Pressured by aggressive new sales quotas, Pacific Bell employees are routinely misleading customers about phone services and features to ring up sales, according to an investigation by the public advocacy arm of the state's Public Utilities Commission.
The Office of Ratepayer Advocates, which released its findings Thursday, found that PacBell is violating state sales and privacy rules. It urged the PUC, which regulates utilities, "to order Pacific to cease these improper sales practices immediately."
After reviewing PacBell sales scripts and marketing materials and monitoring hours of customer calls to the company, the ORA concluded that PacBell employees violated privacy safeguards, did not discuss Caller ID blocking options and consistently pushed customers to buy features they didn't need.
PacBell's practices "compromise the safety, privacy, financial integrity and basic consumer protections and customer service requirements imposed by both public utilities codes and by basic business ethics," the report says.
The company denied the allegations. "Pacific Bell has not violated any commission orders, and we don't have any customers complaining" about the sales program, spokesman John Britton said.
The allegations mirror those highlighted earlier this year by a small labor union within PacBell and later by a consumer group.
At the time, PacBell acknowledged it had instituted sales goals and incentives, but it denied that the practices represented quotas or that they encourage employees to sell customers features they do not need or want.
Britton said the PUC's consumer services division, which reviews customer complaints, dismissed the earlier allegations.
Bill Schulte, director of the division, said the consumer services unit looked into the issue but stopped investigating after discovering that it had not received any customer complaints about PacBell's sales practices. However, he added, "That doesn't mean there aren't some policy issues there."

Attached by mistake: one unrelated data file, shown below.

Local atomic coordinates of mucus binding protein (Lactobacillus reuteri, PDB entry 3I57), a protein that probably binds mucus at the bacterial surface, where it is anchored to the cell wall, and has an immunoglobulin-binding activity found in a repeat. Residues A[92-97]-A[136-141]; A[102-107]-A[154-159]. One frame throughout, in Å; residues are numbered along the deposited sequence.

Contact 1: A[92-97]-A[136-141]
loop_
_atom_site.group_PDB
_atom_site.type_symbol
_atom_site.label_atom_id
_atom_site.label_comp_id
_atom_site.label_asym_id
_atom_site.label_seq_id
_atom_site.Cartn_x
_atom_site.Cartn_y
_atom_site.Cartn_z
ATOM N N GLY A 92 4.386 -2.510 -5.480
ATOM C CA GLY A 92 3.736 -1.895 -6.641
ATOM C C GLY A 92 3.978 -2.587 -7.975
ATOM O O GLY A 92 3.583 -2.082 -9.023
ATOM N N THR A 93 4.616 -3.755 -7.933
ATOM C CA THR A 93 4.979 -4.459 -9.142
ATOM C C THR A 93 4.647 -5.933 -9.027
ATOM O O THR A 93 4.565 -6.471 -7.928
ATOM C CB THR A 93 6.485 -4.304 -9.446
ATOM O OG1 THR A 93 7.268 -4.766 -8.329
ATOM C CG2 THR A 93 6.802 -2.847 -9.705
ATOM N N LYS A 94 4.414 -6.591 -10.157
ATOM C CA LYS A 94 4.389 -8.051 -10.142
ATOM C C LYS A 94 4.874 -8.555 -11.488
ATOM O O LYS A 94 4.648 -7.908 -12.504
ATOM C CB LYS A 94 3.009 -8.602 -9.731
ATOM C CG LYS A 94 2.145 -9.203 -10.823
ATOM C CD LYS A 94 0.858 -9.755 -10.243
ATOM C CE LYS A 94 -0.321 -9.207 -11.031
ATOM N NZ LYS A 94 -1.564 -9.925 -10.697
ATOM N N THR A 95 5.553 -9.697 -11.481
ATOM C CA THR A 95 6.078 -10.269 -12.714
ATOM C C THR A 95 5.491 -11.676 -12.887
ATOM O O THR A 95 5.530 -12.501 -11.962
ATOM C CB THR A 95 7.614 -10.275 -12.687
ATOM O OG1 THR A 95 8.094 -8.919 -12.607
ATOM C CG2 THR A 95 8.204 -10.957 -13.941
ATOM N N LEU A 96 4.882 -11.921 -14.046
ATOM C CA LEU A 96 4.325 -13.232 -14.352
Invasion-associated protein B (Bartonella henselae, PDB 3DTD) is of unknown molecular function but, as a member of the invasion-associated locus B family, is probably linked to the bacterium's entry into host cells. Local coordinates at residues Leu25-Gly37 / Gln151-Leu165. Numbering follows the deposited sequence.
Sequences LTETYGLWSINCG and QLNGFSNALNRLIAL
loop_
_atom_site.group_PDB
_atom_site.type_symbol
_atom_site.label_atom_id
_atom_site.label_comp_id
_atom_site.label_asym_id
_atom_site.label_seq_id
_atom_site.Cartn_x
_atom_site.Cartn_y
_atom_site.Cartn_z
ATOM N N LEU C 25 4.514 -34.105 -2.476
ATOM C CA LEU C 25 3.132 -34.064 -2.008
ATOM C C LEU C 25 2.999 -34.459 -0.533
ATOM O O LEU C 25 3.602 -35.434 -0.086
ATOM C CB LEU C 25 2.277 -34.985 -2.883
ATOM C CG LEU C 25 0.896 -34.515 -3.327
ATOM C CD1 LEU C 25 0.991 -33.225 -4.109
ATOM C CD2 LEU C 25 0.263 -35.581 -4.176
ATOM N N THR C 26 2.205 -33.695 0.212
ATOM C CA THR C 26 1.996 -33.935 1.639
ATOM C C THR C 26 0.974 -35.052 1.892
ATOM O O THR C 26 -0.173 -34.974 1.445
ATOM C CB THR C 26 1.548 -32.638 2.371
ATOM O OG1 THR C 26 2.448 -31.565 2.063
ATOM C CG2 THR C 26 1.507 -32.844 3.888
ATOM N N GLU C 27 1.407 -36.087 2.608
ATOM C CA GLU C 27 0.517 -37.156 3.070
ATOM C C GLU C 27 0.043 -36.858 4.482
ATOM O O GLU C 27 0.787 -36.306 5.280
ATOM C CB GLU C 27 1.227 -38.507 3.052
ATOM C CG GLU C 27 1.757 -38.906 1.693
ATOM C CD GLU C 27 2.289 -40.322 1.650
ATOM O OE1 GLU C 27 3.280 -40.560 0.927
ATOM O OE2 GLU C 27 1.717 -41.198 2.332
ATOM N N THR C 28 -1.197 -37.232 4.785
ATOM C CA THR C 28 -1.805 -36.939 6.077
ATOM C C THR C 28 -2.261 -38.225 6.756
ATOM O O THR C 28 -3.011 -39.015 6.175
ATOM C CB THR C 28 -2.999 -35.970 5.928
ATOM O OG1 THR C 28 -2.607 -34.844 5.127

Over several months, the ORA reviewed sales practices at PacBell, California's largest phone company, as well as at GTE and two smaller phone companies in the state. It gave passing grades to all the companies except PacBell.
At PacBell "I heard exaggeration, I heard coercion, and heard a severely disabled and impoverished person being sold $30-a-month services," said Kelly Boyd, senior telecommunications analyst at the ORA and author of the report. "She was a customer who had had her phone disconnected several times before and who stressed that she didn't have a lot of money."
In another case, a customer calling to find out where to pick up a phone directory had the PacBell employee try to persuade him to drop a feature that shields his phone number from people with Caller ID.
After repeated refusals from the customer, the sales agent tried to sell him other features and a local toll calling plan. The customer endured six minutes of sales pitches before getting the address of a store where he could get a PacBell directory.
It was unclear what action the PUC would take. Its options include a separate review, ordering changes to PacBell's sales practices or doing nothing.
Lester Wong, telecommunications advisor to PUC President Richard Bilas, said Thursday that he is familiar with the issue but had not yet read the report.
"It does have our attention," Wong said.